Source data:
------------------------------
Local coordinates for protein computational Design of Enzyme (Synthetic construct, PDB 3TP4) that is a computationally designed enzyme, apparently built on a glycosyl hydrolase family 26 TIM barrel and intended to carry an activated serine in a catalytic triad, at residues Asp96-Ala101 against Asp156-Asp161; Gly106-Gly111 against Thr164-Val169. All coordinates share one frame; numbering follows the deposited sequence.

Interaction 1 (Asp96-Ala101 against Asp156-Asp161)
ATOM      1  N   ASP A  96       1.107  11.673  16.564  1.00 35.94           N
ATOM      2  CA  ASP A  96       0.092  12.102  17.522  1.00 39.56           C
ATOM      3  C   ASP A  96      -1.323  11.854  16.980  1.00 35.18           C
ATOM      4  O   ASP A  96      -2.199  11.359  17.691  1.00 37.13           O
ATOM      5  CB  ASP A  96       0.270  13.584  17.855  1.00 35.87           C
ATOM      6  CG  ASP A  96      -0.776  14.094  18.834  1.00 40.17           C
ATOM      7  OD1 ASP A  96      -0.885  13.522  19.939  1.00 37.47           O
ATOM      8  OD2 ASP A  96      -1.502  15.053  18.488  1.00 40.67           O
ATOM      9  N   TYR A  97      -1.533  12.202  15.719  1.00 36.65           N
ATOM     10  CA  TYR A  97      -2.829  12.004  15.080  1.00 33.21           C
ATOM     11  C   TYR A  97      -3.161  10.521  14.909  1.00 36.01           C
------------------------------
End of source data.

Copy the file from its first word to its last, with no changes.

Local coordinates for protein computational Design of Enzyme (Synthetic construct, PDB 3TP4) that is a computationally designed enzyme, apparently built on a glycosyl hydrolase family 26 TIM barrel and intended to carry an activated serine in a catalytic triad, at residues Asp96-Ala101 against Asp156-Asp161; Gly106-Gly111 against Thr164-Val169. All coordinates share one frame; numbering follows the deposited sequence.

Interaction 1 (Asp96-Ala101 against Asp156-Asp161)
ATOM      1  N   ASP A  96       1.107  11.673  16.564  1.00 35.94           N
ATOM      2  CA  ASP A  96       0.092  12.102  17.522  1.00 39.56           C
ATOM      3  C   ASP A  96      -1.323  11.854  16.980  1.00 35.18           C
ATOM      4  O   ASP A  96      -2.199  11.359  17.691  1.00 37.13           O
ATOM      5  CB  ASP A  96       0.270  13.584  17.855  1.00 35.87           C
ATOM      6  CG  ASP A  96      -0.776  14.094  18.834  1.00 40.17           C
ATOM      7  OD1 ASP A  96      -0.885  13.522  19.939  1.00 37.47           O
ATOM      8  OD2 ASP A  96      -1.502  15.053  18.488  1.00 40.67           O
ATOM      9  N   TYR A  97      -1.533  12.202  15.719  1.00 36.65           N
ATOM     10  CA  TYR A  97      -2.829  12.004  15.080  1.00 33.21           C
ATOM     11  C   TYR A  97      -3.161  10.521  14.909  1.00 36.01           C